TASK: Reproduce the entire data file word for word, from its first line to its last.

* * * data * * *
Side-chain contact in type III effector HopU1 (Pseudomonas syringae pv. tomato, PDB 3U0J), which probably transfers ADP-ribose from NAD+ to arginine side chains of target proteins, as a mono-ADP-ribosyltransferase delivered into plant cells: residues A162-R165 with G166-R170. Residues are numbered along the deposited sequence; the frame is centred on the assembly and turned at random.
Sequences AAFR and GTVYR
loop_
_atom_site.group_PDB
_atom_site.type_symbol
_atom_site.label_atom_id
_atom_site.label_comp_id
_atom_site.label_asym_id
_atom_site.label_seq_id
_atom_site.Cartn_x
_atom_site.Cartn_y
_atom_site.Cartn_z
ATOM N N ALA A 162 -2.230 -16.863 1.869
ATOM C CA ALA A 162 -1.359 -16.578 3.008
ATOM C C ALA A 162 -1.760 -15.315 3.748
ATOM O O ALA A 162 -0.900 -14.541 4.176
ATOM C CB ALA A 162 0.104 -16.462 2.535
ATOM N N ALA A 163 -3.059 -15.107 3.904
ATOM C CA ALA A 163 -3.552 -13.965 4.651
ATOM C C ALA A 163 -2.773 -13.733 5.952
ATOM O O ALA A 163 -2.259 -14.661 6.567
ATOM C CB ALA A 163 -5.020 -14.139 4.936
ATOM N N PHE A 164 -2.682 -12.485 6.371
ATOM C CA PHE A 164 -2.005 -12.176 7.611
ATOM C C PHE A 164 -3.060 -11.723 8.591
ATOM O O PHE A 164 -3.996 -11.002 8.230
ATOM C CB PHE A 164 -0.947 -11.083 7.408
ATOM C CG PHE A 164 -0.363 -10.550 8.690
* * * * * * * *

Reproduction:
Side-chain contact in type III effector HopU1 (Pseudomonas syringae pv. tomato, PDB 3U0J), which probably transfers ADP-ribose from NAD+ to arginine side chains of target proteins, as a mono-ADP-ribosyltransferase delivered into plant cells: residues A162-R165 with G166-R170. Residues are numbered along the deposited sequence; the frame is centred on the assembly and turned at random.
Sequences AAFR and GTVYR
loop_
_atom_site.group_PDB
_atom_site.type_symbol
_atom_site.label_atom_id
_atom_site.label_comp_id
_atom_site.label_asym_id
_atom_site.label_seq_id
_atom_site.Cartn_x
_atom_site.Cartn_y
_atom_site.Cartn_z
ATOM N N ALA A 162 -2.230 -16.863 1.869
ATOM C CA ALA A 162 -1.359 -16.578 3.008
ATOM C C ALA A 162 -1.760 -15.315 3.748
ATOM O O ALA A 162 -0.900 -14.541 4.176
ATOM C CB ALA A 162 0.104 -16.462 2.535
ATOM N N ALA A 163 -3.059 -15.107 3.904
ATOM C CA ALA A 163 -3.552 -13.965 4.651
ATOM C C ALA A 163 -2.773 -13.733 5.952
ATOM O O ALA A 163 -2.259 -14.661 6.567
ATOM C CB ALA A 163 -5.020 -14.139 4.936
ATOM N N PHE A 164 -2.682 -12.485 6.371
ATOM C CA PHE A 164 -2.005 -12.176 7.611
ATOM C C PHE A 164 -3.060 -11.723 8.591
ATOM O O PHE A 164 -3.996 -11.002 8.230
ATOM C CB PHE A 164 -0.947 -11.083 7.408
ATOM C CG PHE A 164 -0.363 -10.550 8.690